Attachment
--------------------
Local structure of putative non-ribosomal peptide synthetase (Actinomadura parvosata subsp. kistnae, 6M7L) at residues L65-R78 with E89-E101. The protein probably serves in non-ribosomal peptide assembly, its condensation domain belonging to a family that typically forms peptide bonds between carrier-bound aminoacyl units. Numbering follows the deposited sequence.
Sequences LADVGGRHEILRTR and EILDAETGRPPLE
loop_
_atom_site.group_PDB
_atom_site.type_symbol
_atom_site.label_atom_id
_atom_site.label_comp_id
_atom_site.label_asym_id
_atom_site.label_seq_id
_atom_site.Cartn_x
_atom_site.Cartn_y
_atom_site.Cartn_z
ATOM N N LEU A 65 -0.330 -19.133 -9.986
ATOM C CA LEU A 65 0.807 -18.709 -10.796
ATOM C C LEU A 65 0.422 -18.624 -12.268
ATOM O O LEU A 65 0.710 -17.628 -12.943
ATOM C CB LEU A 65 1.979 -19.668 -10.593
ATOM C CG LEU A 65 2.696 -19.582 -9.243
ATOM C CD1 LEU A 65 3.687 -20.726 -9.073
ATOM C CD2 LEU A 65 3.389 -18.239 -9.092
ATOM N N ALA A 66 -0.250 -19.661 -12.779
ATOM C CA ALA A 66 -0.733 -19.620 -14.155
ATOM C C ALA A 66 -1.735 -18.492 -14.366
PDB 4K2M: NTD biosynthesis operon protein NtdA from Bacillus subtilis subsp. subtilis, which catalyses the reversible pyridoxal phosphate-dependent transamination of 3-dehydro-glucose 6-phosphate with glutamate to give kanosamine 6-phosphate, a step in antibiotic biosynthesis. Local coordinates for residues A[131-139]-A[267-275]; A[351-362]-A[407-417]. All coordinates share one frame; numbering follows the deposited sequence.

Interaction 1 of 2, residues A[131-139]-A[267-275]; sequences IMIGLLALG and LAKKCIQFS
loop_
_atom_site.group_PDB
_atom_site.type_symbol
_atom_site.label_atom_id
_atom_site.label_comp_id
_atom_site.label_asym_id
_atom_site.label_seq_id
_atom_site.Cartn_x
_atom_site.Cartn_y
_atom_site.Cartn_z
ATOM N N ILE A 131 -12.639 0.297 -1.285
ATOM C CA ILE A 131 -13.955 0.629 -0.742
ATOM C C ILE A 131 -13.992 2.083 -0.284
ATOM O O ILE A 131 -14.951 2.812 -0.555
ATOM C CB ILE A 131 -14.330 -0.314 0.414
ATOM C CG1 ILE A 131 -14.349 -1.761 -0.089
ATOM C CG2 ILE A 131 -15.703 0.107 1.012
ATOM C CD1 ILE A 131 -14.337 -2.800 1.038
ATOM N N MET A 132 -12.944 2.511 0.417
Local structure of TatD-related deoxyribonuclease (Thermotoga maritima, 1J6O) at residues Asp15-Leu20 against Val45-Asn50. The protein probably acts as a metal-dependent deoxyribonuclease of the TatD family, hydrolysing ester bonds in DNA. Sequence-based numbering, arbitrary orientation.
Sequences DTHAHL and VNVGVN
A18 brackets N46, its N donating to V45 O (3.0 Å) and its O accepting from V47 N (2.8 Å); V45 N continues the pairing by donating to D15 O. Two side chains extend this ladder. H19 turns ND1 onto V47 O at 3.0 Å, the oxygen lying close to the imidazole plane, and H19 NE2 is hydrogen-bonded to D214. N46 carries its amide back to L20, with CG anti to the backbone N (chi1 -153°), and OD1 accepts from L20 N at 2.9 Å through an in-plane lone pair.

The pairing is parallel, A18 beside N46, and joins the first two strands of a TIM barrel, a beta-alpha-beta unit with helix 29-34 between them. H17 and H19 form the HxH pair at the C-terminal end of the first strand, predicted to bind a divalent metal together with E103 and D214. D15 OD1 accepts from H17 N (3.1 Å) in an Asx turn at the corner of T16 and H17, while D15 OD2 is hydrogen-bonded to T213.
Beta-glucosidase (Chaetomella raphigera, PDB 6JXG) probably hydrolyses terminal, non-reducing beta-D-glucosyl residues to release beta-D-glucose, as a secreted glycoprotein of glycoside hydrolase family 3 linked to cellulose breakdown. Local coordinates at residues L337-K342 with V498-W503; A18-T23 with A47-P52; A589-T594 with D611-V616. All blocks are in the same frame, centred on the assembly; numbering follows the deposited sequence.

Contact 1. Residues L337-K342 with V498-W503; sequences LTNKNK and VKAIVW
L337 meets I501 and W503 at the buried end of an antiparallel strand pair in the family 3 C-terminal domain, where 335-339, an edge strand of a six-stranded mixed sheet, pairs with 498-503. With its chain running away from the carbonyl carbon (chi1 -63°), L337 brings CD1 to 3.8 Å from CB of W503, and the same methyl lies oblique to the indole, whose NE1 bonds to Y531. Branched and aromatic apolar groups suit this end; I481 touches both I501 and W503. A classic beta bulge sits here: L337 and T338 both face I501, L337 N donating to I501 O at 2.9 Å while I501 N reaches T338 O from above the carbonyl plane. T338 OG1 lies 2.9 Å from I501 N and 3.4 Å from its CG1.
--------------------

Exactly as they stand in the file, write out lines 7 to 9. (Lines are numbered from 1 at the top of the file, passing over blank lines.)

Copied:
_atom_site.label_comp_id
_atom_site.label_asym_id
_atom_site.label_seq_id